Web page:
The film’s 13 Nov 1967 opening in New York City was met with negative reviews. Bosley Crowther’s critique in the 14 Nov 1967 NYT described the picture as “dismal and dead as a blood-drained corpse,” and stated, “Perhaps [Polanski’s] film has been mutilated, but I cannot imagine what might have been so rich about the excised material that would cause it to make the film better than it is.” A 7 Feb 1968 Var item provided more details about the cuts that had been made, stating that “a singing motif” involving the count’s homosexual vampire-son had been eliminated, as well as some sound effects, “such as an accelerating series of waterdrops in a bathroom sink to create tension.” Var also relayed Polanski’s complaint that the color processing on the U.S. version was far inferior to the overseas version processed in London, England, which the director had deemed “just delightful.” When Polanski’s original cut premiered in Paris, France, in early Feb 1968, the director attended the event with Sharon Tate, whom he had recently married, as noted in the 14 Feb 1968 Var.
       According to a 30 Mar 1966 Var brief, Krov Menuhin was set to make his feature film acting debut in the picture as “a skiing vampire.” Akim Tamiroff, who was initially cast in the role of “Shagal, an innkeeper,” fell ill during shooting and was replaced by Alfie Bass, the 22 Apr 1966 DV reported. More Less

SOURCE CITATIONS
SOURCE
DATE
PAGE
Daily Variety
3 Jan 1966
p. 2.
Daily Variety
21 Jan 1966
p. 2.
Daily Variety
26 Jan 1966
p. 2.
Daily Variety
4 Feb 1966
p. 2.
Daily Variety
22 Feb 1966
p. 4.
Daily Variety
25 Feb 1966
p. 3.
Daily Variety
25 Feb 1966
p. 6.
Daily Variety
22 Apr 1966
p. 13.
Daily Variety
23 May 1966
p. 4.
Daily Variety
9 Feb 1968
p. 7.
Los Angeles Times
27 Dec 1965
Section D, p. 17.
Los Angeles Times
16 Feb 1966
Section D, p. 12.
Los Angeles Times
11 Mar 1966
Section C, p. 15.
Los Angeles Times
17 Apr 1966
Section B, p. 7.
Los Angeles Times
28 Aug 1966
Section B, p. 9, 35.
Los Angeles Times
16 Nov 1967
Section D, p. 20.
New York Times
26 Nov 1966
p. 40.
New York Times
14 Nov 1967
p. 52.
New York Times
3 Dec 1967
p. 1, 19.
Variety
8 Dec 1965
p. 21.
Variety
15 Dec 1965
p. 26.
Variety
23 Feb 1966
p. 33.
Variety
30 Mar 1966
p. 18.
Variety
27 Jul 1966
p. 21.
Variety
15 Mar 1967
p. 4.
Variety
26 Apr 1967
p. 101.
Variety
5 Jul 1967
p. 7.
Variety
30 Aug 1967
p. 5.
Variety
15 Nov 1967
p. 6.
Variety
15 Nov 1967
p. 7.
Variety
7 Feb 1968
p. 18.
Variety
14 Feb 1968
p. 23.
CAST
PRODUCTION CREDITS
NAME
PARENT COMPANY
PRODUCTION COMPANIES
PRODUCTION TEXT
A Martin Ransohoff-Roman Polanski Production
DISTRIBUTION COMPANY
NAME
CREDITED AS
CREDIT
DIRECTORS
Asst dir
PRODUCERS
Exec prod
WRITERS
Story-scr
Trans of orig french scr
Trans of orig french scr
PHOTOGRAPHY
Dir of photog
Cam op
ART DIRECTORS
Art dir
FILM EDITOR
COSTUMES
Cost des
MUSIC
DANCE
Choreog
MAKEUP
Makeup
Hairstyles
PRODUCTION MISC
Prod mgr
Title des
DETAILS
Alternate Titles:
Your Teeth in My Neck
The Dance of the Vampires
The Vampire Killers
The Fearless Vampire Killers
Release Date:
13 November 1967
Premiere Information:
New York opening: 13 November 1967
Production Date:
began 23 or 24 February 1966
Copyright Claimant:
Cadre Films
Copyright Date:
31 December 1966
Copyright Number:
LP35102
Physical Properties:
Sound
RCA
Color
Metrocolor
Widescreen/ratio
Panavision
Duration(in mins):
91
Country:
United States
Language:
English
Passed by NBR:
No
SYNOPSIS

Armed only with a case of crucifix stakes and a mallet, Professor Abronsius and his assistant, Alfred, arrive at a Transylvanian inn in the dead of winter to find and destroy the dreaded vampires who stalk the area. The villagers are reluctant to help, but the huge bunches of garlic hanging from every beam confirm the professor's suspicions that the town sports a resident vampire. Sarah, the innkeeper's daughter, is victimized by a vampire and abducted, but her parents refuse to help the professor track down the chief vampire. The couple pay for their uncooperativeness: the innkeeper, Yoine Shagal, is found one morning frozen stiff, with the telltale red fang marks over his arms and legs. Rebecca, Shagal's wife, cannot bring herself to save his soul by driving a stake through Shagal's heart. He is left to haunt the inn in lecherous pursuit of their maid. Alfred and Abronsius follow the crazed Shagal one night and arrive at the castle of Count von Krolock, who heads a tribe of vampires, including his homosexual son, Herbert. They find Sarah, but their efforts to save her are foiled by their own incompetence and Alfred's difficulty in discouraging the predatory and lecherous Herbert. The night of the vampires' ball arrives, but before Sarah can be presented, Abronsius and Alfred spirit her away and miraculously escape across the snowy mountains in a sleigh. As they seemingly drive to safety, however, Sarah shows her fangs and bites the enamored Alfred. The professor merrily propels the sleigh onward, unaware he is spreading the very evil he hoped to ... +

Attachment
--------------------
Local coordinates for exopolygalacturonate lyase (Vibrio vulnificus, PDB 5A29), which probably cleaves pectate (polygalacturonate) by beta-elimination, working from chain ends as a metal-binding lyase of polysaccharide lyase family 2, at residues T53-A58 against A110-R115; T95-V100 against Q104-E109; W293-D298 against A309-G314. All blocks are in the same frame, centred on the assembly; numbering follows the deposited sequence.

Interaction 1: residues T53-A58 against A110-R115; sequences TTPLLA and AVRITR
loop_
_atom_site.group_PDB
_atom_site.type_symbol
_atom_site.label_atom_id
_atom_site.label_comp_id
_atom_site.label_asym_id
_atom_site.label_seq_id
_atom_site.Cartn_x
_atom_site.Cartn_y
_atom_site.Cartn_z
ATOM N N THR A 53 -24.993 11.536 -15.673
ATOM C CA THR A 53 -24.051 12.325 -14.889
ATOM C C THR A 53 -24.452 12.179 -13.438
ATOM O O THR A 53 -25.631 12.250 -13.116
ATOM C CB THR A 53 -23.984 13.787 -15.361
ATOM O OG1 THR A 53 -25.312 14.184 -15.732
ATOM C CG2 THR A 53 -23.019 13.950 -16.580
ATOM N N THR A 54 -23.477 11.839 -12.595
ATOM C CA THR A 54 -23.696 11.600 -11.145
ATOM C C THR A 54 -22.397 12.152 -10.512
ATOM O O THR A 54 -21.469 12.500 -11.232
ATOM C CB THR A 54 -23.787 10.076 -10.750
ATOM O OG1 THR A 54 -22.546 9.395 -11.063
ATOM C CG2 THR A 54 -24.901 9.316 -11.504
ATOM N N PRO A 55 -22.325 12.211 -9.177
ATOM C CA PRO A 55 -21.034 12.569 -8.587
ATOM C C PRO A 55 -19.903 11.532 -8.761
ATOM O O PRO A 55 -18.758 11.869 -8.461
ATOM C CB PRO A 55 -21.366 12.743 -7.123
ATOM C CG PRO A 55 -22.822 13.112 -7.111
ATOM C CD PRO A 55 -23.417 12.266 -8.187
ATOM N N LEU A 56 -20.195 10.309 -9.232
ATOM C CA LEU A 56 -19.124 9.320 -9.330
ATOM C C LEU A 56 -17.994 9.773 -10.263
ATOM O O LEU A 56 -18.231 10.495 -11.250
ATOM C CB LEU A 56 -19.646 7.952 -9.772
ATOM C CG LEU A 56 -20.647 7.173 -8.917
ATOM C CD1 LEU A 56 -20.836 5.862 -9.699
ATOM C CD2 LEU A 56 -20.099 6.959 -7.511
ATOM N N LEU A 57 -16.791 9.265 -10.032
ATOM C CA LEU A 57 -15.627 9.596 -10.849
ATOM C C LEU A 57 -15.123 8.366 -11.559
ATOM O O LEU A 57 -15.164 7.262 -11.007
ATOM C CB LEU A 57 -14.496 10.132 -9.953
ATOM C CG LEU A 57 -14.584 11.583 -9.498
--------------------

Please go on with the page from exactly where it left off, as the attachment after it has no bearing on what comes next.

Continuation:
Armed only with a case of crucifix stakes and a mallet, Professor Abronsius and his assistant, Alfred, arrive at a Transylvanian inn in the dead of winter to find and destroy the dreaded vampires who stalk the area. The villagers are reluctant to help, but the huge bunches of garlic hanging from every beam confirm the professor's suspicions that the town sports a resident vampire. Sarah, the innkeeper's daughter, is victimized by a vampire and abducted, but her parents refuse to help the professor track down the chief vampire. The couple pay for their uncooperativeness: the innkeeper, Yoine Shagal, is found one morning frozen stiff, with the telltale red fang marks over his arms and legs. Rebecca, Shagal's wife, cannot bring herself to save his soul by driving a stake through Shagal's heart. He is left to haunt the inn in lecherous pursuit of their maid. Alfred and Abronsius follow the crazed Shagal one night and arrive at the castle of Count von Krolock, who heads a tribe of vampires, including his homosexual son, Herbert. They find Sarah, but their efforts to save her are foiled by their own incompetence and Alfred's difficulty in discouraging the predatory and lecherous Herbert. The night of the vampires' ball arrives, but before Sarah can be presented, Abronsius and Alfred spirit her away and miraculously escape across the snowy mountains in a sleigh. As they seemingly drive to safety, however, Sarah shows her fangs and bites the enamored Alfred. The professor merrily propels the sleigh onward, unaware he is spreading the very evil he hoped to destroy. +

Legend
Viewed by AFI
Partially Viewed
Offscreen Credit
Name Occurs Before Title
AFI Life Achievement Award